Indianapolis Colts Facing Uncertain Fate with Badly Struggling Defense

Kyle J. RodriguezCorrespondent INovember 24, 2013

GLENDALE, AZ - NOVEMBER 24:  Head coach Chuck Pagano of the Indianapolis Colts watches from the sidelines during the NFL game against the Arizona Cardinals at the University of Phoenix Stadium on November 24, 2013 in Glendale, Arizona.  (Photo by Christian Petersen/Getty Images)
Christian Petersen/Getty Images

In the next week, there will be plenty of things written about the Indianapolis Colts' offensive struggles. It's been abysmal since the loss of Reggie Wayne, with two successful halves in the last four weeks. It's worth talking about. 

There will be things written about Ryan Grigson and the scary direction that the Colts are headed, with key moves in the 2013 offseason (and season) that have negative long-term implications. It's also worth talking about. 

But what also needs to be discussed in the wake of another blowout loss is the Colts defense, and how poorly they've played over the last four weeks. 

Since Week 9, the Colts have given up 132 points, including 93 points in the first half. Now, you can take away 21 of those points for the defense (interception return, fumble return and punt return), but the final numbers are still damning for Chuck Pagano's defense: an average of 27.75 points per game, 18 in the first half. 

Obviously, the Colts first-half offensive struggles have contributed, putting the defense in unfavorable situations, but the level at which the defense is playing simply isn't going to cut it. 

The Colts offense has faced massive injury issues, with Donald Thomas, Vick Ballard, Ahmad Bradshaw, Dwayne Allen and Reggie Wayne all on the injured reserve list. The defense, however, has had relatively few injuries, with no starters on IR and Greg Toler the only significant injury over the last few weeks (LaRon Landry did miss a few weeks early in the season). 

Grigson spent all kinds of money on the defense this offseason as a part of Jim Irsay's attempt to build a more "balanced" team after having very offense-heavy years during the Bill Polian/Peyton Manning era. Grigson brought in (on big contracts) players like the aforementioned Landry, Toler, Ricky Jean Francois, Aubrayo Franklin and Erik Walden. 

Now, the problem isn't that those players are terrible. All of those players are decent (well, Walden is bad, but he's been okay for the last few weeks), but none are well-rounded or elite in a high-value skill. Jean Francois, Walden and Franklin are decent at stopping the run, but don't offer anything when it comes to pass rush. Landry doesn't miss tackles and is a weapon in run support, but is below-average in coverage. 

The problem is that while the Colts love to talk about stopping the run, the NFL is won through the air. Teams have to be able to rush the passer and cause turnovers. None of the Colts' free-agent pickups excel in those areas.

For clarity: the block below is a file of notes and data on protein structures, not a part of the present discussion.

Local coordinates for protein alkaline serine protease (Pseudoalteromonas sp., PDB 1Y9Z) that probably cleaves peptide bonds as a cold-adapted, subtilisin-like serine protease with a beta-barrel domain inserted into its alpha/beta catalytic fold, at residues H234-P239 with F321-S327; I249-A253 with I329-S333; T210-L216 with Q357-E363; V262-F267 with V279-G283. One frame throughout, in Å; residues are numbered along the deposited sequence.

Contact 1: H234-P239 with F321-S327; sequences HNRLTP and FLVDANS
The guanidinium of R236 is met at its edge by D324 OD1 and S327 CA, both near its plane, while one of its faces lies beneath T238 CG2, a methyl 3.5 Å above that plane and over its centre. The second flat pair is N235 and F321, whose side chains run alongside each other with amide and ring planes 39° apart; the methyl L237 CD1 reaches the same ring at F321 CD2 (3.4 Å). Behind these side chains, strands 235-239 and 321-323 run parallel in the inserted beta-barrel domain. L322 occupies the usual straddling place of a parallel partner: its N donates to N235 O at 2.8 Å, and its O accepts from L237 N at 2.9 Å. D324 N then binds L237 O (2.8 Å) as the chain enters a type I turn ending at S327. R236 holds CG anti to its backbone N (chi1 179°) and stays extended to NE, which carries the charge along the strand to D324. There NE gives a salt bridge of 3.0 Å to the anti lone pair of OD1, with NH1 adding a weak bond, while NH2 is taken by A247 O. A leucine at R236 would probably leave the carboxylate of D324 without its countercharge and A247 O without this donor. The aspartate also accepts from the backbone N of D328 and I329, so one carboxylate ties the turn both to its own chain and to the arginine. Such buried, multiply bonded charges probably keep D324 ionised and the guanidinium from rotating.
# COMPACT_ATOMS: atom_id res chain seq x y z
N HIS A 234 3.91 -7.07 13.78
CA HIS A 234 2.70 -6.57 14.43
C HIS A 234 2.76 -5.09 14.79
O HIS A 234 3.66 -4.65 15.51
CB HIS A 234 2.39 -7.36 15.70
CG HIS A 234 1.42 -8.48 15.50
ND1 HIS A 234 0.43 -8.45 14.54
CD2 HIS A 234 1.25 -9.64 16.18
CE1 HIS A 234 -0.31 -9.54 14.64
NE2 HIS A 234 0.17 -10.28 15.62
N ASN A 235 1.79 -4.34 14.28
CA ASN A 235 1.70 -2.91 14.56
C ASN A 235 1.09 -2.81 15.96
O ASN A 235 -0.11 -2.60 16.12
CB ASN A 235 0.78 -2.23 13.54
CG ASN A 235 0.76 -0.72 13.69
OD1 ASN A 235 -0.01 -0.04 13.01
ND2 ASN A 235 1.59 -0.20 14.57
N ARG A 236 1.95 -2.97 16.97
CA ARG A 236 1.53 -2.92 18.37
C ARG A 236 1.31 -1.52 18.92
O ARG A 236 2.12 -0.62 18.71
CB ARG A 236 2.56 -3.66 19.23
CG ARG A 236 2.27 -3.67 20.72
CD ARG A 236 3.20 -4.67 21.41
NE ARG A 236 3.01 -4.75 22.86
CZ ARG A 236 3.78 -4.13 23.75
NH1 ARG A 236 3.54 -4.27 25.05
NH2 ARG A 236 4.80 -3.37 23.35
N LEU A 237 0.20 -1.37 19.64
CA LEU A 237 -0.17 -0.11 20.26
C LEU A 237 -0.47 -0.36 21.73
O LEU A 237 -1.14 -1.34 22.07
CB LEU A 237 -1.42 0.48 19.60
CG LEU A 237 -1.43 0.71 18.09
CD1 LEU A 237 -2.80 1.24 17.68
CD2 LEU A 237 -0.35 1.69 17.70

Then there's Bjoern Werner, the Colts' first-round draft pick in the 2013 NFL Draft. Werner has struggled in the run game, allowing backs to get outside and pick up big gains on the ground. This would be fine if he was putting pressure on opposing quarterbacks, but he's been abysmal in that regard so far. (Note: This is where the Colts' trading of Jerry Hughes in the offseason hurts. Hughes was the Colts' second-best pass-rusher last season, and currently is Pro Football Focus' fifth-best pass-rushing 3-4 OLB). 

Combine this with things like Antoine Bethea and Vontae Davis playing inconsistently and giving up big plays, and you get a defense that simply isn't very good. 

But it's not just personnel. 

The Colts have come out in the last four weeks and looked completely unprepared. Obviously the points allowed hints at that, but watch the game. The first thing that strikes you about the defensive performances over the last few weeks is just how easy it looks for the opposing team. Whether it was Kellen Clemens, Case Keenum, Ryan Fitzpatrick or Carson Palmer, opposing offenses have been able to march up and down the field quickly and efficiently. 

Indianapolis seems surprised every week, even though teams run similar concepts (crossing routes and running back screens, for example) in each game with great success. Poor coaching and preparation won't go unpunished with this team. 

Had the Colts' opted for a Polian-like strategy with Andrew Luck and focused on building an offensive powerhouse, this defense would be fine. But that's not what Irsay, Grigson and Pagano wanted. They wanted a "balanced," "smashmouth" team.

Well, they got balance. 

Now, instead of having one great unit and one bad unit, the Colts have two below-average units. The defense can't cover for the offense, and the offense can't function with this offensive line and lack of weapons on the outside. 

Pagano was hired to be a defensive guru, and Greg Manusky did a decent job last season with worse talent. The coaches are (supposed to be) better than this. How many weeks in a row can the Colts come out and allow 20 points in the first half before Irsay has had enough? 

The Colts wanted to build a team that prioritized defense, but are currently one of the worst defenses in the league. That's simply not going to cut it.